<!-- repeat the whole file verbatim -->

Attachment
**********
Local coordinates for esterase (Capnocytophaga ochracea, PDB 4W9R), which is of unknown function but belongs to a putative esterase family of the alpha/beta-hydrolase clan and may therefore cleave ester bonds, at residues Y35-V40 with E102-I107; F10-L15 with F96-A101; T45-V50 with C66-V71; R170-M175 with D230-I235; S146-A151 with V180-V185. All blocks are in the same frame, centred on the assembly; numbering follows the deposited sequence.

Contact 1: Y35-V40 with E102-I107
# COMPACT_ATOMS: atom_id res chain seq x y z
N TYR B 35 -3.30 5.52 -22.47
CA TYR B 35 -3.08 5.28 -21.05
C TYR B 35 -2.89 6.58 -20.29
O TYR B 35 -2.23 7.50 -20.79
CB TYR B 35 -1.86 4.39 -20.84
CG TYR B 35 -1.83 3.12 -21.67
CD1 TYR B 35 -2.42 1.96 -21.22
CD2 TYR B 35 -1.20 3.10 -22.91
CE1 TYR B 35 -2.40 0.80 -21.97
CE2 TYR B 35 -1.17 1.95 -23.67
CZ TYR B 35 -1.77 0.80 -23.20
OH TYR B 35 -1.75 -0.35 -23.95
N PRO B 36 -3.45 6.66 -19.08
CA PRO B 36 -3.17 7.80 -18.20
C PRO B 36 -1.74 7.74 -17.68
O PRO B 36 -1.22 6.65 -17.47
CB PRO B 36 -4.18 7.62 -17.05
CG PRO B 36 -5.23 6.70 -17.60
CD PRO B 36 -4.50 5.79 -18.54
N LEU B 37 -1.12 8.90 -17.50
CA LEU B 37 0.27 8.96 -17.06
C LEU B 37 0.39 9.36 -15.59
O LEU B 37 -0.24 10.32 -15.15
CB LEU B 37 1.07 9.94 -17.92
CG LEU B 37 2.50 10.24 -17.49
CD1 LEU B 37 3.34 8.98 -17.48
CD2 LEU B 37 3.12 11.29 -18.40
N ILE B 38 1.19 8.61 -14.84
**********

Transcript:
Local coordinates for esterase (Capnocytophaga ochracea, PDB 4W9R), which is of unknown function but belongs to a putative esterase family of the alpha/beta-hydrolase clan and may therefore cleave ester bonds, at residues Y35-V40 with E102-I107; F10-L15 with F96-A101; T45-V50 with C66-V71; R170-M175 with D230-I235; S146-A151 with V180-V185. All blocks are in the same frame, centred on the assembly; numbering follows the deposited sequence.

Contact 1: Y35-V40 with E102-I107
# COMPACT_ATOMS: atom_id res chain seq x y z
N TYR B 35 -3.30 5.52 -22.47
CA TYR B 35 -3.08 5.28 -21.05
C TYR B 35 -2.89 6.58 -20.29
O TYR B 35 -2.23 7.50 -20.79
CB TYR B 35 -1.86 4.39 -20.84
CG TYR B 35 -1.83 3.12 -21.67
CD1 TYR B 35 -2.42 1.96 -21.22
CD2 TYR B 35 -1.20 3.10 -22.91
CE1 TYR B 35 -2.40 0.80 -21.97
CE2 TYR B 35 -1.17 1.95 -23.67
CZ TYR B 35 -1.77 0.80 -23.20
OH TYR B 35 -1.75 -0.35 -23.95
N PRO B 36 -3.45 6.66 -19.08
CA PRO B 36 -3.17 7.80 -18.20
C PRO B 36 -1.74 7.74 -17.68
O PRO B 36 -1.22 6.65 -17.47
CB PRO B 36 -4.18 7.62 -17.05
CG PRO B 36 -5.23 6.70 -17.60
CD PRO B 36 -4.50 5.79 -18.54
N LEU B 37 -1.12 8.90 -17.50
CA LEU B 37 0.27 8.96 -17.06
C LEU B 37 0.39 9.36 -15.59
O LEU B 37 -0.24 10.32 -15.15
CB LEU B 37 1.07 9.94 -17.92
CG LEU B 37 2.50 10.24 -17.49
CD1 LEU B 37 3.34 8.98 -17.48
CD2 LEU B 37 3.12 11.29 -18.40
N ILE B 38 1.19 8.61 -14.84